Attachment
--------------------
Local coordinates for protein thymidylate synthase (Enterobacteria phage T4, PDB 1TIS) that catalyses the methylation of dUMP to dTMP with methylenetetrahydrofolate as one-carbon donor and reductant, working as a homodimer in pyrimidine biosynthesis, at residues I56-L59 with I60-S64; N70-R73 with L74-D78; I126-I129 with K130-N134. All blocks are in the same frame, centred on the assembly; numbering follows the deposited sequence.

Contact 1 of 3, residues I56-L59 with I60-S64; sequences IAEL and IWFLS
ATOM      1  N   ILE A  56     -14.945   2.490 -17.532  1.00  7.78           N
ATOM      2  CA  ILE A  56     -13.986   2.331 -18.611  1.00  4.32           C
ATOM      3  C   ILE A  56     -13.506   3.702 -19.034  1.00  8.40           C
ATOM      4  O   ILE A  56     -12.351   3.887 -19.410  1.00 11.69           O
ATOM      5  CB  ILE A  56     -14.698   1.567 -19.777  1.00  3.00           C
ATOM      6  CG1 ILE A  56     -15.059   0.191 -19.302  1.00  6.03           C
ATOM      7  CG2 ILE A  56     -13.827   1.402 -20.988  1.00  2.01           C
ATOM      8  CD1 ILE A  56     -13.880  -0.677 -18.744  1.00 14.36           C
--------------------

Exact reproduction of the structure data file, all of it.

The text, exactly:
Local coordinates for protein thymidylate synthase (Enterobacteria phage T4, PDB 1TIS) that catalyses the methylation of dUMP to dTMP with methylenetetrahydrofolate as one-carbon donor and reductant, working as a homodimer in pyrimidine biosynthesis, at residues I56-L59 with I60-S64; N70-R73 with L74-D78; I126-I129 with K130-N134. All blocks are in the same frame, centred on the assembly; numbering follows the deposited sequence.

Contact 1 of 3, residues I56-L59 with I60-S64; sequences IAEL and IWFLS
ATOM      1  N   ILE A  56     -14.945   2.490 -17.532  1.00  7.78           N
ATOM      2  CA  ILE A  56     -13.986   2.331 -18.611  1.00  4.32           C
ATOM      3  C   ILE A  56     -13.506   3.702 -19.034  1.00  8.40           C
ATOM      4  O   ILE A  56     -12.351   3.887 -19.410  1.00 11.69           O
ATOM      5  CB  ILE A  56     -14.698   1.567 -19.777  1.00  3.00           C
ATOM      6  CG1 ILE A  56     -15.059   0.191 -19.302  1.00  6.03           C
ATOM      7  CG2 ILE A  56     -13.827   1.402 -20.988  1.00  2.01           C
ATOM      8  CD1 ILE A  56     -13.880  -0.677 -18.744  1.00 14.36           C